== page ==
Valentine’s Day, essentially, is a game in which each person who is in a relationship must choose between two strategies; buy a gift for their significant other or do nothing to celebrate the day. Given that there are two players, each with two strategic options, there are three possible outcomes that can happen on the big day.

The first outcome is that both choose to buy gifts. In this case, both will be satisfied that their partner is committed to the relationship, but that satisfaction comes at a cost. Unlike Christmas, when you occasionally get things you actually want, the vast majority of spending on Valentine’s Day is on items that people do not choose for themselves; 53% receive candy, 38% receive flowers, 21% receive jewelry, and 51% receive greeting cards. The reason we rarely buy these things for ourselves is because they cost more than we personally value them. So when our partners buy them for us, they are not getting the biggest bang for their buck in terms of our happiness.

And on Valentine’s Day, these things often cost more than they do on other days of the year.

The second outcome is that one person in the relationship buys a gift and the other does not. This will likely leave the gift giver with the impression that his or her partner is not committed to the relationship. From now until the middle of March is the one of the biggest times of the year for break ups, according to data from Facebook, and 53% of women say they would dump a guy who ignored Valentine’s Day, two facts that suggest that people who choose this strategy do not end up with much relationship happiness.

The final outcome is that neither person in the relationship gives a gift. This is the outcome that has the biggest return for the couple, especially for those who are already confidently committed. But it is also the outcome that is least likely to occur; the risk is just too high that one person will decide, maybe even at the last minute, to buy a gift for either partner to take the chance that they are going to find themselves in the second outcome — and potentially in the dog house.

The best strategy would be for couples to ignore the holiday altogether, but they won’t because there is just too much pressure to conform to the holiday traditions from both inside and outside the relationship. From a game strategic perspective, participating in the holiday just leads to sub-optimal outcomes.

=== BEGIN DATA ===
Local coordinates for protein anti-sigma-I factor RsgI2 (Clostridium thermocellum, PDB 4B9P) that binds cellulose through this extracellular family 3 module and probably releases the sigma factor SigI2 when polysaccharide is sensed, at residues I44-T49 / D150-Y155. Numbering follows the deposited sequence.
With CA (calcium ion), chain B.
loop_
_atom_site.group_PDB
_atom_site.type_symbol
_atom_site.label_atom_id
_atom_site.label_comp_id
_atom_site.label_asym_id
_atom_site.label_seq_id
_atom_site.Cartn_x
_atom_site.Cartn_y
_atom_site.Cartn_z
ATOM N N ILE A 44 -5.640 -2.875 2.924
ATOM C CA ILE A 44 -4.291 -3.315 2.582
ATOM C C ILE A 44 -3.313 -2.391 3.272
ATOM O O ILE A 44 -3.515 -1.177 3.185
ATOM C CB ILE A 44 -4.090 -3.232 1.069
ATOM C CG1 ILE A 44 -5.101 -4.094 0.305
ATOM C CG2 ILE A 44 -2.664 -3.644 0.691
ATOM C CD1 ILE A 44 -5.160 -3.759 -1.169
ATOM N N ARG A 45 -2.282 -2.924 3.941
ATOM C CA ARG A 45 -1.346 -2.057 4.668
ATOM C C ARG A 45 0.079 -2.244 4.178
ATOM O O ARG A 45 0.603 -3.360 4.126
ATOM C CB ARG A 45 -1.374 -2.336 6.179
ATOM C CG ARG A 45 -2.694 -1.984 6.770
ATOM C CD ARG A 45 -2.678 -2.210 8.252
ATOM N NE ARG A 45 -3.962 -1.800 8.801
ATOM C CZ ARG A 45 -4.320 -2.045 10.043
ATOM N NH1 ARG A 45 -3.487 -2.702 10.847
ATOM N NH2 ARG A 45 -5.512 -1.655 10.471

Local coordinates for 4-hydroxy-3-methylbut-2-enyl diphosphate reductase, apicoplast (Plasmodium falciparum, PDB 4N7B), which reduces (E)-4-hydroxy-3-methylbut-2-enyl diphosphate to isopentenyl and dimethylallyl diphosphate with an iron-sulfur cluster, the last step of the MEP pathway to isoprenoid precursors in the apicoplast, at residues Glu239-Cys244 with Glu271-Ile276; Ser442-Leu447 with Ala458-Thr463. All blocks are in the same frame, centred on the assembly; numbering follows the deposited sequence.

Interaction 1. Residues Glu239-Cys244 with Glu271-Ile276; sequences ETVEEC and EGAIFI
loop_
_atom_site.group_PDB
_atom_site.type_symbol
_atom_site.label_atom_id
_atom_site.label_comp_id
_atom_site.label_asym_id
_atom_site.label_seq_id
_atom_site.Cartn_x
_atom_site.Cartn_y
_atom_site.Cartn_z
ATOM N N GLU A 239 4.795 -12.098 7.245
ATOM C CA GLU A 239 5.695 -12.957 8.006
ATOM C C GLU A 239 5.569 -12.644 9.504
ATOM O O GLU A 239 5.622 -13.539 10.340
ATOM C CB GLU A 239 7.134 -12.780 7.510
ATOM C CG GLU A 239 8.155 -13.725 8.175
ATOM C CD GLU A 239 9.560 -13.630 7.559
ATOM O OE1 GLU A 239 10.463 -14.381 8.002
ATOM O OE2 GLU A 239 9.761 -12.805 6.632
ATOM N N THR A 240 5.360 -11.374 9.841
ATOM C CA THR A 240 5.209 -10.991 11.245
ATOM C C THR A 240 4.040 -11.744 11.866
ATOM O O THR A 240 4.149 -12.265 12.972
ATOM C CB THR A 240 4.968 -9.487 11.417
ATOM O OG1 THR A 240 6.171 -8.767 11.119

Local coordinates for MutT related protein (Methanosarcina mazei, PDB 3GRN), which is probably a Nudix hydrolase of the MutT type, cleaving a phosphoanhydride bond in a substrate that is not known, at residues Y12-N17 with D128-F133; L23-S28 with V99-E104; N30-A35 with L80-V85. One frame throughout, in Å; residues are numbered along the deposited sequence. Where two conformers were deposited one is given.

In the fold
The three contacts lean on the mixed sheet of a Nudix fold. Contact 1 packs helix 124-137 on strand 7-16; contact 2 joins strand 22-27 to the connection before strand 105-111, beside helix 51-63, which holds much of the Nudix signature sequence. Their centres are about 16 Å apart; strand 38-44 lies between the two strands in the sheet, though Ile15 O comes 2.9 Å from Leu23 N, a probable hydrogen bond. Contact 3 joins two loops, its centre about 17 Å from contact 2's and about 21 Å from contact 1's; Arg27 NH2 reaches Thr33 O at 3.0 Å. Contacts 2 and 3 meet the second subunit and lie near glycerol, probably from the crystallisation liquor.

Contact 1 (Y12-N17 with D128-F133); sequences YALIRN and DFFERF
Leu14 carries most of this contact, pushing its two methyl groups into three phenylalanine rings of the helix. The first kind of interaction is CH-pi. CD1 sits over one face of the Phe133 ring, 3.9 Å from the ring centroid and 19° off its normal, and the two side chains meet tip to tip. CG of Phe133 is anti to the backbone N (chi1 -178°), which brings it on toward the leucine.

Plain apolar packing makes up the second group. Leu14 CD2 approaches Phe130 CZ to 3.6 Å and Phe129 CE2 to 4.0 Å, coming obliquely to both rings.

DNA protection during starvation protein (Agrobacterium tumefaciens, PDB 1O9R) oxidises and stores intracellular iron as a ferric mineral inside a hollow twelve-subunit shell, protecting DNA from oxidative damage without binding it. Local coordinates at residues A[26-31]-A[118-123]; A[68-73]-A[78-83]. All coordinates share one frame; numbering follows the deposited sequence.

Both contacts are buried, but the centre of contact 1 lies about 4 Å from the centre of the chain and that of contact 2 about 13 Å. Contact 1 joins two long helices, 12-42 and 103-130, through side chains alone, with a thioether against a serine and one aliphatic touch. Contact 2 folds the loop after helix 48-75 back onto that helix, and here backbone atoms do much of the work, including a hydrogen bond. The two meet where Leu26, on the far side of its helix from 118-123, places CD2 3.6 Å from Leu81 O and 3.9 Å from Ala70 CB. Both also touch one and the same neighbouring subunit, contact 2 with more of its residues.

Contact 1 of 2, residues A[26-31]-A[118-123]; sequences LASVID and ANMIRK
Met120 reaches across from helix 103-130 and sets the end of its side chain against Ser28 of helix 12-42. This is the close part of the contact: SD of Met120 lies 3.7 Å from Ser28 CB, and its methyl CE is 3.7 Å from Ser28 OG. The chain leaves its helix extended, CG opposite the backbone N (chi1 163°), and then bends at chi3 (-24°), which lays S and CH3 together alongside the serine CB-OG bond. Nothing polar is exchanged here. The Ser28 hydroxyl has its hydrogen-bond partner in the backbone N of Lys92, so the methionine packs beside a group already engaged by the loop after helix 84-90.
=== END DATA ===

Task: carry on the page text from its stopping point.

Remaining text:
So, if you are single on Valentine’s Day, you are only missing out on the opportunity to participate in an exercise that makes everyone involved worse off than they would have been had the holiday not existed at all.

Clearly, you are better off being single on Valentine’s Day. And you are certainly no worse off by being single this Saturday than you are any other day of the year.

So, if you really want to enjoy the day, go buy yourself something that you actually want. And, in the future, you might think about dating someone with whom you arrange an efficient allocation of resources on Valentine’s Day; we recommend dating an economist.

TIME Ideas hosts the world's leading voices, providing commentary and expertise on the most compelling events in news, society, and culture. We welcome outside contributions. To submit a piece, email ideas@time.com.

TIME Companies

Health Insurer Anthem Hit By Massive Cyber Attack

The company said names, birthdates, email address, employment details, Social Security numbers, incomes and street addresses were stolen

(INDIANAPOLIS) — Health insurer Anthem said hackers infiltrated its computer network and gained access to a host of personal information for customers and employees, including CEO Joseph Swedish.

The nation’s second-largest health insurer said it was contacting customers affected by the “very sophisticated” cyberattack and was working to figure out how many people were affected.

The company said information the hackers gained access to included names, birthdates, email address, employment details, Social Security numbers, incomes and street addresses of people who are currently covered or have had coverage in the past.

The Indianapolis-based insurer said credit card information wasn’t compromised, and it has yet to find evidence that medical information such as insurance claims and test results was targeted or obtained.